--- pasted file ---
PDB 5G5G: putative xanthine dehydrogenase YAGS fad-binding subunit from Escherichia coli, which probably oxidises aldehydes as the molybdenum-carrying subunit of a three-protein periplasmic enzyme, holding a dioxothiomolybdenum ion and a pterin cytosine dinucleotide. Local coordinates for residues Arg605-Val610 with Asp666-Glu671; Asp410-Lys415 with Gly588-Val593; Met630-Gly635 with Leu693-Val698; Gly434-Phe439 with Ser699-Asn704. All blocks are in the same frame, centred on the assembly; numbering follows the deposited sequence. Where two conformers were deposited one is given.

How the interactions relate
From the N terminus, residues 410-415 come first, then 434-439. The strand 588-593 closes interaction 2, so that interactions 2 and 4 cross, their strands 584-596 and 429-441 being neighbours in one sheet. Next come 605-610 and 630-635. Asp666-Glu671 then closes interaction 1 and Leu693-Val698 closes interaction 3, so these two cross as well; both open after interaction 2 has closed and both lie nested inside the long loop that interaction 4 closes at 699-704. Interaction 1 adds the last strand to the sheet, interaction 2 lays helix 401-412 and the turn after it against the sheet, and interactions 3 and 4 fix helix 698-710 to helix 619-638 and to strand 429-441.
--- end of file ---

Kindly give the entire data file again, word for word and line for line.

PDB 5G5G: putative xanthine dehydrogenase YAGS fad-binding subunit from Escherichia coli, which probably oxidises aldehydes as the molybdenum-carrying subunit of a three-protein periplasmic enzyme, holding a dioxothiomolybdenum ion and a pterin cytosine dinucleotide. Local coordinates for residues Arg605-Val610 with Asp666-Glu671; Asp410-Lys415 with Gly588-Val593; Met630-Gly635 with Leu693-Val698; Gly434-Phe439 with Ser699-Asn704. All blocks are in the same frame, centred on the assembly; numbering follows the deposited sequence. Where two conformers were deposited one is given.

How the interactions relate
From the N terminus, residues 410-415 come first, then 434-439. The strand 588-593 closes interaction 2, so that interactions 2 and 4 cross, their strands 584-596 and 429-441 being neighbours in one sheet. Next come 605-610 and 630-635. Asp666-Glu671 then closes interaction 1 and Leu693-Val698 closes interaction 3, so these two cross as well; both open after interaction 2 has closed and both lie nested inside the long loop that interaction 4 closes at 699-704. Interaction 1 adds the last strand to the sheet, interaction 2 lays helix 401-412 and the turn after it against the sheet, and interactions 3 and 4 fix helix 698-710 to helix 619-638 and to strand 429-441.